The Da Vinci
Leonardo da Vinci intently
studied the one hundred-year-old manuscript. It
had been the final writing of a fourteenth
century monk, Godalming of Guildford.
It had been Godalmings
sacred task to copy the Holy Bible according to
papal instructions. One rule was that all copies
should be perfect. A simple slip of the quill
would necessitate burning the entire volume, even
if many thousands of words had already been
committed to parchment.
Godalming lamented the
destruction of many months of work due to a
simple error. He had thus experimented with
combinations of substances until he had perfected
what he named correction fluid. This,
when applied to an erroneous mark, would dry to
the same colour as parchment, leaving the mistake
When news reached Rome, the
Pope pronounced this innovation to be the work of
the Devil. To hide error, rather than publicly
cleanse it in flame, was declared to strike at
the very heart of Christianity. Correction fluid
was forbidden and all supplies destroyed.
Godalming would have
merited no further attention had it not been for
his further ingenuity. He had experienced
problems in keeping completed pages together
while working on the next and was inspired to
invent the paperclip. The fact that pages of
sacred text could now be conjoined as if in
sexual congress enraged the Pope. Such a heinous
abomination could only have been devised by Satan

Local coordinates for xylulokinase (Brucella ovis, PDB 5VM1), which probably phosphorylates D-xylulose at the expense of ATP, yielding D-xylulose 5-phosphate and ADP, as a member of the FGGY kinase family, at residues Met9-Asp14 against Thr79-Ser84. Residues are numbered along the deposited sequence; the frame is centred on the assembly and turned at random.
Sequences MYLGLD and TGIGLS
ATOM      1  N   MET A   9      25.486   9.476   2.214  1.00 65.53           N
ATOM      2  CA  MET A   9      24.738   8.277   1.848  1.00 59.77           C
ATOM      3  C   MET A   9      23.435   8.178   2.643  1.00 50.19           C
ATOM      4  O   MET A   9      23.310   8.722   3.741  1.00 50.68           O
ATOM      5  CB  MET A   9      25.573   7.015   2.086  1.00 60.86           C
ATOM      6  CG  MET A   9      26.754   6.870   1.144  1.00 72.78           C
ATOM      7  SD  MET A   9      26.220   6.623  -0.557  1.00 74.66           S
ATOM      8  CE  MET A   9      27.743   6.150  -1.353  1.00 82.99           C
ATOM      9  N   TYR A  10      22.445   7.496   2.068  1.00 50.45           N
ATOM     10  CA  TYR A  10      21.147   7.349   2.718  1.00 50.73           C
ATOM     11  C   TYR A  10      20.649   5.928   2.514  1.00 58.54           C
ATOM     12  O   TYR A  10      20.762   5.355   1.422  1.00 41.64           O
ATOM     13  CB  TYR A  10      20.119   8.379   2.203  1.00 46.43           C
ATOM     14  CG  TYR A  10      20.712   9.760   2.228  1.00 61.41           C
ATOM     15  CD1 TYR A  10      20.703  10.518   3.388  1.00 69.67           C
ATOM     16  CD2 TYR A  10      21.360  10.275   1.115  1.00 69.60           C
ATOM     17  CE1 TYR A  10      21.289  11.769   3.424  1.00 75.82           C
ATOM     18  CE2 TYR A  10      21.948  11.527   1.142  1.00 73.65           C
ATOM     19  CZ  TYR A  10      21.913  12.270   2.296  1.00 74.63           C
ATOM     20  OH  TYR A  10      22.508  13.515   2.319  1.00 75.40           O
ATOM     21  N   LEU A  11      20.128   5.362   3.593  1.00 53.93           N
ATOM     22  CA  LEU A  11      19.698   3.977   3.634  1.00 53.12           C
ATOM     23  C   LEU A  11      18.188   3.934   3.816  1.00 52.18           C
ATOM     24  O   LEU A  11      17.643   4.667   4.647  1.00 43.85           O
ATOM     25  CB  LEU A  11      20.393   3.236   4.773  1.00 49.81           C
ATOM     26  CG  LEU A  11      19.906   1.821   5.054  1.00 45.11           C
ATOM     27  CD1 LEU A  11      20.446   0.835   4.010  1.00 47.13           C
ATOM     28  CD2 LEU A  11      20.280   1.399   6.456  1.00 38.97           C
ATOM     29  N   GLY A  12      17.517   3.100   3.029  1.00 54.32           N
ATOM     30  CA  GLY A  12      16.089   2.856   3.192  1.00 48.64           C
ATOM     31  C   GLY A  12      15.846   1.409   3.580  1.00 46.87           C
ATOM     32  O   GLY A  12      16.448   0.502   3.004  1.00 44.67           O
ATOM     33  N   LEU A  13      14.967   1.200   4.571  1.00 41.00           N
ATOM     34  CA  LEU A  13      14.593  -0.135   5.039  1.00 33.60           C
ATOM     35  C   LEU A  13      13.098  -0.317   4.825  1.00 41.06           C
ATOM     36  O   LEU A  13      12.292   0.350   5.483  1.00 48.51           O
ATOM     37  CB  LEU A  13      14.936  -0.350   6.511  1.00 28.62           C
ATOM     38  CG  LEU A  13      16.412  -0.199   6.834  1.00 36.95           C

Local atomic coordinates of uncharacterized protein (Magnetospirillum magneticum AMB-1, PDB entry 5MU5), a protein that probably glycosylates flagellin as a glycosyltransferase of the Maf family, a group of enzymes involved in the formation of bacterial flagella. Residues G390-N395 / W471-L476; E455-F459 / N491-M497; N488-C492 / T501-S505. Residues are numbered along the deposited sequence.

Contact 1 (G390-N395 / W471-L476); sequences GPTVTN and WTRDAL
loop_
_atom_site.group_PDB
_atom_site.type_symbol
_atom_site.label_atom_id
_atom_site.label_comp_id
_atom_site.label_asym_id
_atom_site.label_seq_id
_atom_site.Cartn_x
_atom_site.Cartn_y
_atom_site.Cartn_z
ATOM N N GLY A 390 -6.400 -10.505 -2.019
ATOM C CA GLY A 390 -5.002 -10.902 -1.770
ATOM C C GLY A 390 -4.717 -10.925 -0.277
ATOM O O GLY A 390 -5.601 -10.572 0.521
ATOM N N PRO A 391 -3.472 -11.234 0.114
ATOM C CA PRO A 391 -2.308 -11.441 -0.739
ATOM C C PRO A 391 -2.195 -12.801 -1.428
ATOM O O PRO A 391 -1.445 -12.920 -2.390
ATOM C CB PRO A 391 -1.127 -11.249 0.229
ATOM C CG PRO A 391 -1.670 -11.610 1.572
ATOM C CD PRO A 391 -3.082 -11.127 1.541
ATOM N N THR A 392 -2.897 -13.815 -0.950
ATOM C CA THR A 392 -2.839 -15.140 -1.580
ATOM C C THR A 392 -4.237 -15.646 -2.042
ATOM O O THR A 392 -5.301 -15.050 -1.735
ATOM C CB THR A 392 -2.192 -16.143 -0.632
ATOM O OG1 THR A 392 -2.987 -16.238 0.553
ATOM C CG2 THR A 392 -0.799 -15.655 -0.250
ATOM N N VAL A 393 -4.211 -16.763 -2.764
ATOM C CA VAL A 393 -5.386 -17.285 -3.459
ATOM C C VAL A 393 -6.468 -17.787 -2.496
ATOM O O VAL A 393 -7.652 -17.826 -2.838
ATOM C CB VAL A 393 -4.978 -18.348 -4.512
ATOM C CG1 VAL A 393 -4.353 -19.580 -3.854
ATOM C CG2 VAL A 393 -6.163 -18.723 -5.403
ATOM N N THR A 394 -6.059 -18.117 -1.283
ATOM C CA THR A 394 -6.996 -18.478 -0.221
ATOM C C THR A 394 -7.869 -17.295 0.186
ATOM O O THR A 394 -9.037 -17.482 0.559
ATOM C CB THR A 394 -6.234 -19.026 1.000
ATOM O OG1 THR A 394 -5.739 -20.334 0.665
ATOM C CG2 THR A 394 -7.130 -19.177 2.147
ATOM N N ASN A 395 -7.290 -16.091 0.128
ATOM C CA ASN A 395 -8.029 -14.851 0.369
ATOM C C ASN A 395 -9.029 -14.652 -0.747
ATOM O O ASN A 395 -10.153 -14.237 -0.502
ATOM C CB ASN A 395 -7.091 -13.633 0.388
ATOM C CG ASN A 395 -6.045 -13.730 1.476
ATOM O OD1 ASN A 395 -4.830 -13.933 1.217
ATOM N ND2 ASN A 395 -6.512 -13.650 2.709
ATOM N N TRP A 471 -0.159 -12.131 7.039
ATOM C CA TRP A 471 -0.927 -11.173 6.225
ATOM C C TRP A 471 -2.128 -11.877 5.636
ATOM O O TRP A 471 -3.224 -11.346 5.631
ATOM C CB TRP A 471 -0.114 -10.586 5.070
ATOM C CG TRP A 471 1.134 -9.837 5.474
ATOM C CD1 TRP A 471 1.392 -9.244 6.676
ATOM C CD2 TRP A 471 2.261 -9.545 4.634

incarnate. He ordered Godalming put to death and
his evil devices erased from the face of the
The manuscript that
Leonardo now carefully returned to its place of
concealment had been written shortly before the
Inquisition had burnt Godalming at the stake.
Safely hidden within the monastery for a century,
it had now, at enormous risk, been delivered to
Leonardo - leader of the secret brotherhood, Office
The manuscript was the sole
text detailing ruthless Catholic suppression of
office supplies. Leonardo, however, knew
anecdotally of many incidents. A monastery in
northern France had been rased to the ground when
the use of adhesive tape had been discovered
within its walls. A legend from southern Germany
told of a heretical abomination of stationery so
perverted that the village from which it
emanated, with all its occupants, had been
obliterated by the Inquisition. Villages within a
fifty-mile radius had met the same fate. No clue
remained - except the name postitnotes.
Leonardo himself had been
secretly guilty of the sin of designing office
equipment, including a stapling device and a
ballpoint quill. He recalled the tense moment
when the Inquisition had discovered the drawings.
To his great relief they had accepted his
explanation that these were parts of a flying
machine to allow the Pope to journey closer to
Members of Office Dei
swore a sacred oath to pass their arcane
knowledge to future generations and to quest for
the meaning of postitnotes
The Holy Grail in the coded language
of their brotherhood.
Such were Leonardos
thoughts as he continued his depiction of The
Last Office Party.
He portrayed key aspects of
the biblical text such as Paul, in the absence of
a photocopier, exhibiting drawings of his bum
made by a scribe. In addition, however, he subtly
included images of office supplies.
Legend tells how the yellow
squares may even be clues to the Grail itself!
The Last Office Party
Leonardo da Vinci